Ask anyone to name the greatest entertainer of the 20th century and responses will likely range from Sinatra and Garland to Elvis and Aretha. Chances are Bing Crosby will rarely, if ever, be mentioned. At his height, Crosby was untouchable, the world’s first multimedia superstar; but after his death in 1977, age 74, his star faded quickly. Fortunately, back in 2001, esteemed jazz and film writer Gary Giddins set out to fully chronicle his tremendous heft, publishing A Pocketful of Dreams, spanning Crosby’s first 36 years, from his early days in Spokane to his rise to the top of the Hollywood heap.
Expectation was that Giddins would shape a companion volume covering the rest of Crosby’s life. Instead, part two of what will ultimately stand as the definitive Crosby analysis and appreciation covers just seven years. As Giddins so superbly demonstrates, more than any other period, the stretch from the early- to mid-1940s was not only Crosby’s most influential but also served to shape a canonized public persona that lasted his lifetime.
Giddins does include personal details, particularly Crosby’s challenges with wife Dixie as her alcoholism and reclusiveness spiraled. He also confirms that Crosby was a strict disciplinarian to his four sons, though hardly the tyrant he was later painted. But Crosby wasn’t home much. When not in near-constant professional demand, he savored time alone. Giddins painstakingly dissects every recording session, every film. Though Crosby scored a remarkable string of hit records, including the landmark “White Christmas,” Giddins notes their frequently lackluster quality. Unlike Sinatra, Ella, and others, who would hugely benefit from masterful arrangers like Nelson Riddle and Billy May, Crosby was primarily partnered with the comparatively pedestrian John Scott Trotter, both in studio and for radio’s massively popular, Crosby-hosted Kraft Music Hall. The quality of Crosby’s film output was more consistent, including his first four Road to… comedies with Bob Hope and Holiday Inn and Blue Skies with Fred Astaire. He was box-office champ for five years running (1944-48), a record since tied only once, by Burt Reynolds.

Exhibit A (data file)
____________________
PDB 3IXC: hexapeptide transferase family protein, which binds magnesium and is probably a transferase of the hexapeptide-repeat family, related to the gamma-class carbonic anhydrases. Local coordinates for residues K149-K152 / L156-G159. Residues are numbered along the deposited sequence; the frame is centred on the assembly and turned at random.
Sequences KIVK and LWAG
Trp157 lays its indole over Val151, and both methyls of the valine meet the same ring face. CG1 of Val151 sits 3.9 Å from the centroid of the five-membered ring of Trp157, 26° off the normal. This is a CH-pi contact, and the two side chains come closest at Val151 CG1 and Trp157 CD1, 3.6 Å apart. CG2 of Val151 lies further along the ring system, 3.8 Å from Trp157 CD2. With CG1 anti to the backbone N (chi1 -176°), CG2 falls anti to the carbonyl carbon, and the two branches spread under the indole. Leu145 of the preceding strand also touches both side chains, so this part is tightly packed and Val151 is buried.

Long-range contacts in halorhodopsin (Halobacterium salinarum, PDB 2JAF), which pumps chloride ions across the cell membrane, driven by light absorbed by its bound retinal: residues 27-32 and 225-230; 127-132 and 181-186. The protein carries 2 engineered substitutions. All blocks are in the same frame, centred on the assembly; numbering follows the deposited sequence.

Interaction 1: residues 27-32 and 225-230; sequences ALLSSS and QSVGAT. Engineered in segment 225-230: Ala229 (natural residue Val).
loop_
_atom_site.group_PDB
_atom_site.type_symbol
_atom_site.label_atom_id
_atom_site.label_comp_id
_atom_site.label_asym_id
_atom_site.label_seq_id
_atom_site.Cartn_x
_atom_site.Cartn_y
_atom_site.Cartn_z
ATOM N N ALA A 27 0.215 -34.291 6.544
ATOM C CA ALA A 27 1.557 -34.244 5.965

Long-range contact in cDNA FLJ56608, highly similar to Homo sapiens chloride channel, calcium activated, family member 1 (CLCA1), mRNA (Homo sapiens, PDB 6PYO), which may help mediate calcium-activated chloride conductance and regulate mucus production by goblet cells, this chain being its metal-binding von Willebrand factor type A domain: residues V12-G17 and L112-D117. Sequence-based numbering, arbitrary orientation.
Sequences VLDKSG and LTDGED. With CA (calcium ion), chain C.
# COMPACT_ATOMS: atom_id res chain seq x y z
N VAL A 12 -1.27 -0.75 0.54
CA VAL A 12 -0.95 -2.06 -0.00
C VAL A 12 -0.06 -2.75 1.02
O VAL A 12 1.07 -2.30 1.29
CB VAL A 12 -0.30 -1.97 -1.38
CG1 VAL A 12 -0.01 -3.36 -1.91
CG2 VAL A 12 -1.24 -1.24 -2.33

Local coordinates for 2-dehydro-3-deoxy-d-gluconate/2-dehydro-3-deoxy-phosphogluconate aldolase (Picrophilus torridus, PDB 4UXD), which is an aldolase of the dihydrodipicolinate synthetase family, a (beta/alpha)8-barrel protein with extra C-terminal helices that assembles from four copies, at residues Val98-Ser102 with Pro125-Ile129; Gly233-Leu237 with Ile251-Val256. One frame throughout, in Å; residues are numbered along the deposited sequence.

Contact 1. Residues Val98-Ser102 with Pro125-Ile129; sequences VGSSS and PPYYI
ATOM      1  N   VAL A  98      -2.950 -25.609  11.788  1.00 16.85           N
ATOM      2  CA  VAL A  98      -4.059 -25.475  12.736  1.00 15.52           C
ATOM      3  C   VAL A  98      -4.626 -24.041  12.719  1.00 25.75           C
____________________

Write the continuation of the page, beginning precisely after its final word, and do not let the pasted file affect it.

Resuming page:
No film role resonated more powerfully than his Oscar-winning portrayal of Father Chuck O’Malley in Going My Way (and the equally popular The Bells of St. Mary’s). O’Malley, aptly described by Giddins as a “superhuman fount of liberal wisdom, empathy and action,” helped cement Crosby’s indelible image as a man of the people—an impression powerfully abetted by his tireless support of the war effort, crisscrossing the U.S. to entertain at bases, hospitals, and bond rallies, then traveling to England and France in 1944. By war’s end, he was, apart from the late FDR, America’s most admired figure, a bonhomous everyman. Everyone thought they knew him. Few really did. He never encouraged close friendships, describing himself as a “cool customer.” Even Hope, for all their buddy-buddy clowning, was little more than a valued colleague. As Dinah Shore observed, “Bing was great [but] he wouldn’t let you see that deeply into his soul.” Giddins may be the first to penetrate soul-deep.